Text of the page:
Washington D.C., May 4, 2017 / 01:00 pm (CNA/EWTN News).- Religious freedom advocates credited President Donald Trump with taking a “first step” toward protecting religious freedom with an executive order he signed on Thursday, but stressed that there is still more work to be done.
“I thought the executive order was a great step forward,” Cardinal Donald Wuerl of Washington, D.C. told CNA. “[Trump] himself says this is the first step. But it’s the beginning, and we’ve waited a long time for it.”
President Donald Trump signed a religious freedom executive order on Thursday in the White House Rose Garden, on the National Day of Prayer, with religious leaders – including Cardinal Wuerl – standing around him.
The executive order instructs government agencies to consider issuing new regulations to address conscience-based objections to federal HHS mandate, which requires employers to offer health insurance plans that fund contraception, sterilizations and some drugs that can cause early abortions.
It also calls for a loosening of IRS enforcement of the Johnson Amendment, which prohibits religious ministers from making endorsements of political candidates from the pulpit to retain the tax-exempt status of churches.
Congressional action is required to formally repeal the law, but the executive order is an important move in ensuring that religious entities can weigh in on political issues without losing their tax-exempt status.
Attending the signing of the executive order were the Little Sisters of the Poor, plaintiffs in one of the HHS mandates case against the federal government. Trump honored two of the sisters who were present in the Rose Garden, calling them “incredible nuns who care for the sick, the elderly, and the forgotten.”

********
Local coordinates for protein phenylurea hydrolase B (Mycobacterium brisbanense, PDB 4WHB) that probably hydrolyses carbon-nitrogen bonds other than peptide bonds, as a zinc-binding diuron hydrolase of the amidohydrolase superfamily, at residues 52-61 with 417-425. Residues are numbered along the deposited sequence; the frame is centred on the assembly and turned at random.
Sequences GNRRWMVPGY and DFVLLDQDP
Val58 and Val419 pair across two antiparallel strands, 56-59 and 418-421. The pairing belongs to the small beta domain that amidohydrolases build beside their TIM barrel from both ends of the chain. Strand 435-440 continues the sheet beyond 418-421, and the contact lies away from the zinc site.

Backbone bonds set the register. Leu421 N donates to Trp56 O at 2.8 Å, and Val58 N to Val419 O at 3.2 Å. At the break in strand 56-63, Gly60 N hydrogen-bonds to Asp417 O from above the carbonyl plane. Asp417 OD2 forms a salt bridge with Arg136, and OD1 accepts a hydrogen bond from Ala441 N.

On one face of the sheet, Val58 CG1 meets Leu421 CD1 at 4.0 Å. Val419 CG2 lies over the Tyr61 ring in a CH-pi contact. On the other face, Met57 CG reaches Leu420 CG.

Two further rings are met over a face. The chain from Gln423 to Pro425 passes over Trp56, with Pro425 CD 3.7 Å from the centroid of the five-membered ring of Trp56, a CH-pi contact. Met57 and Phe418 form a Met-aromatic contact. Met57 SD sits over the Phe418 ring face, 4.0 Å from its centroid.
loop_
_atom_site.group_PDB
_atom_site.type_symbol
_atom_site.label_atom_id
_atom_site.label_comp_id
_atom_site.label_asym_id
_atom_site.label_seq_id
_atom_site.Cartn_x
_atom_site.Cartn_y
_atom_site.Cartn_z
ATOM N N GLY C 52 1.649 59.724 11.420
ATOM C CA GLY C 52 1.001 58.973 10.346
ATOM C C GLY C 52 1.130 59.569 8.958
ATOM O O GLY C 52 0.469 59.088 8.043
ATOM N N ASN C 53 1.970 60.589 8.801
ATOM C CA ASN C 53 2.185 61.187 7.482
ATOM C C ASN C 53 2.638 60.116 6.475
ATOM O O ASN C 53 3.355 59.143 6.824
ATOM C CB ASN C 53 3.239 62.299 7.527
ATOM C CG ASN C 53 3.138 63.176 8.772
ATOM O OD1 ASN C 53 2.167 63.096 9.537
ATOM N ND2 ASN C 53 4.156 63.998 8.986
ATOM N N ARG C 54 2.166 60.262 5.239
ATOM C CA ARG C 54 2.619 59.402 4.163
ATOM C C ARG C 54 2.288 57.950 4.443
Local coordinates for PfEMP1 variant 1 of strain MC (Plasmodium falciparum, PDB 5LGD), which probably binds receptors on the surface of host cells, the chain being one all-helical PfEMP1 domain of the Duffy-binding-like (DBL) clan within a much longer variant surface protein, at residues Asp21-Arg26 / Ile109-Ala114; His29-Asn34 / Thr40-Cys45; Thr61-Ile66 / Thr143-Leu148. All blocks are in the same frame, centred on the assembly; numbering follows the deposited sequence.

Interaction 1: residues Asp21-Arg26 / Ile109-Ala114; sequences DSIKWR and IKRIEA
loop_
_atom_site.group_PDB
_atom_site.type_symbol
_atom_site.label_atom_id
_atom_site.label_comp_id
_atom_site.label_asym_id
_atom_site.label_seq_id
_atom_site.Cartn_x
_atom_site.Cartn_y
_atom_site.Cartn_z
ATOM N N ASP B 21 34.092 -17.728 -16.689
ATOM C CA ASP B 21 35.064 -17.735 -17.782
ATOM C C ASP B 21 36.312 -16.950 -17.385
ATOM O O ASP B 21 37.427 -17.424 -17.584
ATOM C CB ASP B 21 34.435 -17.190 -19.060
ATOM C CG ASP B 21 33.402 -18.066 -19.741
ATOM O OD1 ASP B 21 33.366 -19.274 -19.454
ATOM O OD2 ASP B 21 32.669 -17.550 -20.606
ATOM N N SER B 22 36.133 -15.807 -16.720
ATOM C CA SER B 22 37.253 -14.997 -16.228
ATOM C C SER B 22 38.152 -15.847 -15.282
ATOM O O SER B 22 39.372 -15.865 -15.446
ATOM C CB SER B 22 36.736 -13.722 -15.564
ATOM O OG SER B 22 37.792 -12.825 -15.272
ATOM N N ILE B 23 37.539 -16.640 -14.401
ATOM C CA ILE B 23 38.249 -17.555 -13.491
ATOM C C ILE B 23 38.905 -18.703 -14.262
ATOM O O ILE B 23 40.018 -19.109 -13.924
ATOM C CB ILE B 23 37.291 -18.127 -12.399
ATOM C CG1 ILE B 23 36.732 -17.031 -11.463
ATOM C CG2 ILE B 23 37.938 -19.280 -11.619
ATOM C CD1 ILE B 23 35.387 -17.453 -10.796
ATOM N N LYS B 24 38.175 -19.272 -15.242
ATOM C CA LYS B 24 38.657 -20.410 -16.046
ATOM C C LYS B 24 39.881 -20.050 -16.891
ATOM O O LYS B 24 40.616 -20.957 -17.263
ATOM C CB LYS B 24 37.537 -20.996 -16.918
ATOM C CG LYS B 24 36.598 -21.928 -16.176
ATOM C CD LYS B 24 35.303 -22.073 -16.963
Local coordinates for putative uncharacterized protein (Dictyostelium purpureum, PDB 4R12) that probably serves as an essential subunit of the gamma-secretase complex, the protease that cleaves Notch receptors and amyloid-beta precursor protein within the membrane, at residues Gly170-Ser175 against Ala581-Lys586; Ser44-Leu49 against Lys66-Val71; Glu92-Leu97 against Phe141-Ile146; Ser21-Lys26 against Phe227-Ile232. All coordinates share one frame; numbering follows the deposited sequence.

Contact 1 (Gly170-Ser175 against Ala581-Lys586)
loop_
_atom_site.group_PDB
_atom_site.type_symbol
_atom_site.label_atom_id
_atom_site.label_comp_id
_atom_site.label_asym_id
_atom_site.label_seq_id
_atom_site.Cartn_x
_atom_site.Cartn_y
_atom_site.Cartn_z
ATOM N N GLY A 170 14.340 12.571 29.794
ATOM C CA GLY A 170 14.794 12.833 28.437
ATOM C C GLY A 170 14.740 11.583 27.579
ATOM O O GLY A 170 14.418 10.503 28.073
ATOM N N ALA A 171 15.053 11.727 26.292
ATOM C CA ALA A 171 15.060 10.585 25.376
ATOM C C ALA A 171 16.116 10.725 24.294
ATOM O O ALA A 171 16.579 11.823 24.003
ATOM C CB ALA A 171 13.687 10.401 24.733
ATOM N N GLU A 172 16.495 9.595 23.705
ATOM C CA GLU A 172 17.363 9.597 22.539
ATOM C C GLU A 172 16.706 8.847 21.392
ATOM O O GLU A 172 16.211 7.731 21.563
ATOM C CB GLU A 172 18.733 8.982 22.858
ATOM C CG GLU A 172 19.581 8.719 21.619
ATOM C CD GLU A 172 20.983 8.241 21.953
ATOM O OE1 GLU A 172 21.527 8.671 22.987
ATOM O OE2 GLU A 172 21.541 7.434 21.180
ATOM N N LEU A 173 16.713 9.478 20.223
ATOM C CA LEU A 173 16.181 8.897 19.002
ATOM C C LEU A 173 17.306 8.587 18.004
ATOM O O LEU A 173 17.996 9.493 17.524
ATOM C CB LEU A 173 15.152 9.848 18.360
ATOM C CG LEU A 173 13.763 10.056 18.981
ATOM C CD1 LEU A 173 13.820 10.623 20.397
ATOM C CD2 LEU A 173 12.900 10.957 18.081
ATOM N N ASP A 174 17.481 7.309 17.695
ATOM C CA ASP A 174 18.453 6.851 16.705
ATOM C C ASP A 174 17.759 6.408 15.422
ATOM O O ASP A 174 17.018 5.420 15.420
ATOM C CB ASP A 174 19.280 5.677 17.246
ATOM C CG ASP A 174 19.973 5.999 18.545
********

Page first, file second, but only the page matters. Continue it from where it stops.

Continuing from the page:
“I want you to know that your long ordeal will soon be over,” he told the sisters of their years-long HHS mandate case, and saying that his order would protect them and other religious organizations from the mandate.
“We are grateful for the president’s order and look forward to the agencies giving us an exemption so that we can continue caring for the elderly poor and dying as if they were Christ himself without the fear of government punishment,” said Mother Loraine, Mother Provincial of the Little Sisters of the Poor.
For years, the HHS mandate has been the subject of heated legal debates. It originated in the Affordable Care Act’s rule that health plans include “preventive services,” which was interpreted by President Obama’s Department of Health and Human Services (HHS) to include mandatory cost-free coverage for contraceptives, sterilizations, and abortion-causing drugs in health plans.